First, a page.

Tokyo: Museum preserves history of washi paper

The Yomiuri Shimbun
Setsuya Matsuura discusses the history of washi paper at the Ozu History Museum in Chuo Ward, Tokyo.

The Ozu History Museum in Chuo Ward, Tokyo, lets you learn about the culture of Japanese washi paper, and the history of the washi trade through about 1,000 historical objects and documents.

The private museum was founded by Ozu Shoten Co., a wholesaler and retailer for washi, and is located along the Kyu Nikko Kaido road in the ward’s Nihombashi Honcho, a town rich in history and tradition.

When I stepped inside the museum, my eyes were drawn to strips of washi housed inside a glass showcase. The strips are called “hansatsu” and were used as paper money in the Kishu domain’s Matsuzaka fief during the Edo period (1603-1867).

The Yomiuri Shimbun
Hansatsu, which were used as paper money in the Kishu domain’s Matsuzaka fief during the Edo period

Ozu Shoten, which started as a paper wholesaler and made a fortune in that business, was entrusted with making the paper money. Deep inside the museum, there is also a signboard for a paper industry trade association called Kibo-gumi. These are just some of the objects in the museum that tell the story of how the washi industry developed from the Edo period to the Meiji era (1868-1912).

On the same floor there is also a display of kozo, a plant that serves as the base ingredient for washi, so that visitors can learn how washi paper is manufactured.

Papermaking is said to be one of the four great inventions of ancient China, alongside gunpowder, the compass and printing, but in recent years it has come to a major crossroad in its history. Letters have given way to instantaneous emails and social media posts as the main means of communication, and ebooks, which are less cumbersome than paper books, have become widely available. Accordingly, annual sales for the washi handled by Ozu Shoten have dwindled by about ¥80 million in four years from ¥199.75 million in the 12-month period from June 2017.

Perhaps paper, which has long contributed to the development of civilization, will at last lose its significance with the changing times.

However, Setsuya Matsuura, the director of the museum, objects to this line of thought.

“I think paper is still competitive when it comes to recording capability,” said Matsuura, 84.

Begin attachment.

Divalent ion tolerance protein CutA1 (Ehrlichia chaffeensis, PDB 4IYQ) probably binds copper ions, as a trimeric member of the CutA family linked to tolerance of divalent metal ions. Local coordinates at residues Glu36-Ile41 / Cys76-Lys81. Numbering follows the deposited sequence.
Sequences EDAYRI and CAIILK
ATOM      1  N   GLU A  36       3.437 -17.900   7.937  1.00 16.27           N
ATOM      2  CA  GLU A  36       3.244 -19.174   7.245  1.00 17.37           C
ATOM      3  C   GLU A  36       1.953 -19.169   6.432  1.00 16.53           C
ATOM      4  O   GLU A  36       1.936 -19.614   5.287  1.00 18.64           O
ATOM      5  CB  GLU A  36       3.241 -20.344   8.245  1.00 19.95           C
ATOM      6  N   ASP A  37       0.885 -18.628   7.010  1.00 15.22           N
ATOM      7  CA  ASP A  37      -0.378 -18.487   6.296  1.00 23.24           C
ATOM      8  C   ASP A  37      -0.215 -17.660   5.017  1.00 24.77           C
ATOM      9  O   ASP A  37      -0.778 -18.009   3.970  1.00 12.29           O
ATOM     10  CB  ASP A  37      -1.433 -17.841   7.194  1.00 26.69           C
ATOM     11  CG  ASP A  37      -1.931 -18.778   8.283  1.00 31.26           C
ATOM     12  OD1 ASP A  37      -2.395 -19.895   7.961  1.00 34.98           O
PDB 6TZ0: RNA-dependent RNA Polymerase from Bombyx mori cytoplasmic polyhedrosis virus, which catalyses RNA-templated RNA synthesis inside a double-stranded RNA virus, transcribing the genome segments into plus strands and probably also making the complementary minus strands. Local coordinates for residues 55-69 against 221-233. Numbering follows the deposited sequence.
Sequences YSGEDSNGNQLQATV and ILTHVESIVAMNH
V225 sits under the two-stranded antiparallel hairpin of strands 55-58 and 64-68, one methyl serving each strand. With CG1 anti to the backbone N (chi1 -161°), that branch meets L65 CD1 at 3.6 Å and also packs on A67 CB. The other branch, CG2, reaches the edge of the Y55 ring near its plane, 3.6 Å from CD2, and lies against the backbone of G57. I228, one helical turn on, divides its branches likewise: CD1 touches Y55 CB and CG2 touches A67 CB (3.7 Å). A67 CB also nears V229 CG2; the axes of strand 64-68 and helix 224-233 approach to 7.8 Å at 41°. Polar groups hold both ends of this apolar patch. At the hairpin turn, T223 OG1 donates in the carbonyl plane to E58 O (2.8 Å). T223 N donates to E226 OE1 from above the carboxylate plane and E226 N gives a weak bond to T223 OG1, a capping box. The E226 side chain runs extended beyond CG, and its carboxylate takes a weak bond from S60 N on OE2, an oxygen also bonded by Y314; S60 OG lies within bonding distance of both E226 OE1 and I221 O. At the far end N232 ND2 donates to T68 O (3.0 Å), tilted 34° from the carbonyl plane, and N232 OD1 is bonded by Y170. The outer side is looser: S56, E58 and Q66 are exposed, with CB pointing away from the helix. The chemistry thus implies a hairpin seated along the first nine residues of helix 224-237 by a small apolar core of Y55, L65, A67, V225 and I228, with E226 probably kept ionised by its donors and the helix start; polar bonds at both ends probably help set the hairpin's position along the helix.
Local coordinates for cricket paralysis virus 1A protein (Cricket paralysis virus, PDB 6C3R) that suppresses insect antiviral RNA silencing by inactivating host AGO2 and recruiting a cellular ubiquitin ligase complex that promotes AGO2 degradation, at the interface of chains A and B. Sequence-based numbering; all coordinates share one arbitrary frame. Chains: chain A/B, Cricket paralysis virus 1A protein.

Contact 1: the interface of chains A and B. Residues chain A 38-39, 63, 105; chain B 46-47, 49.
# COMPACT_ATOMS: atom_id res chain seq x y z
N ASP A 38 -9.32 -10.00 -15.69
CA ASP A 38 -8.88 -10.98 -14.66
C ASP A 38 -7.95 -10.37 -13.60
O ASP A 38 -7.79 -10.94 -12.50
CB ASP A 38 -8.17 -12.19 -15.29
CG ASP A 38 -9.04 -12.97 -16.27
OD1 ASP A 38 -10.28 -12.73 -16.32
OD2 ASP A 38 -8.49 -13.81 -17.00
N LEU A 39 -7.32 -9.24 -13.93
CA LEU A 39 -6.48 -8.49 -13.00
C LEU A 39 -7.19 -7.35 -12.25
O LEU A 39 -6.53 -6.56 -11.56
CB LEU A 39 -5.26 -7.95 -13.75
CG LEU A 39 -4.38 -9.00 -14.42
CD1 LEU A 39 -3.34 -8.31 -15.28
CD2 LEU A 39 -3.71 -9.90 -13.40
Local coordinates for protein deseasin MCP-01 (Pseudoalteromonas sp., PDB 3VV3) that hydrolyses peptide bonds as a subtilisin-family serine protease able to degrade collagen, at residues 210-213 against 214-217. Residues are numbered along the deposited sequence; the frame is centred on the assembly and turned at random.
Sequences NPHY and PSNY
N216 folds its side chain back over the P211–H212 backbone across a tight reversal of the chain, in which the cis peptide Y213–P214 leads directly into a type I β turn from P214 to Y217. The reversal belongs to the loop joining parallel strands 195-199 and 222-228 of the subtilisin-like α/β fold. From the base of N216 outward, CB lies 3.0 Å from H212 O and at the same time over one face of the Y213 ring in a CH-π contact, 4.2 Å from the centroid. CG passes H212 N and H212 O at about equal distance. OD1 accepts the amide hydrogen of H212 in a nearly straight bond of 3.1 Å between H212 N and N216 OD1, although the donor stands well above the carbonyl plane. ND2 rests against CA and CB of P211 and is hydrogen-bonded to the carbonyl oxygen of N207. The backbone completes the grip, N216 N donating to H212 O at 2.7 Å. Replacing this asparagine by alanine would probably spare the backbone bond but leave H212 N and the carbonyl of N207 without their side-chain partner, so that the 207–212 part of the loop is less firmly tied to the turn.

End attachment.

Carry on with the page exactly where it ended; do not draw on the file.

He then pointed at a series of daifukucho account ledgers on display, which record business transactions made long ago by merchants. One of the key traits of washi is its durability. Looking at the ledgers with their still clearly legible entries, Matsuura’s words began to sound more and more convincing.

Other items on display include an age-worn senryobako coin storage box, old coins such as the Kanei Tsuho, introduced by the Tokugawa shogunate government, and a bundle of 1-mon coins, with strings running through holes in their centers to tie them together. Each object is an invaluable part of the historical record from which visitors can learn about trade and commerce in the Edo period.

“What we value most is the spirit of ‘onko chishin’ [learning something new by visiting something old]. I’d like to convey the appeal of washi and paper culture to children today, who are surrounded by digital things from a very young age,” Matsuura said emphatically.

Yomiuri Shimbun photos
Left: A replica of a daihachiguruma cart for transporting washi during the Edo period Right: A branding iron for impressing a trade association seal on merchandise
The Yomiuri Shimbun

Ozu History Museum

Ozu Seizaemon Nagahiro started his paper business on this site in 1653. The museum, which is a two-minute walk from JR Shin-Nihombashi Station, showcases historical objects and documents related to the development of washi culture and the paper industry since the Edo period.

Address: 3-6-2 Nihombashi-Honcho, Chuo Ward, Tokyo

Hours: 10 a.m. to 6 p.m. Closed on Sundays and for the year-end and New Year’s holidays.

Admission: Free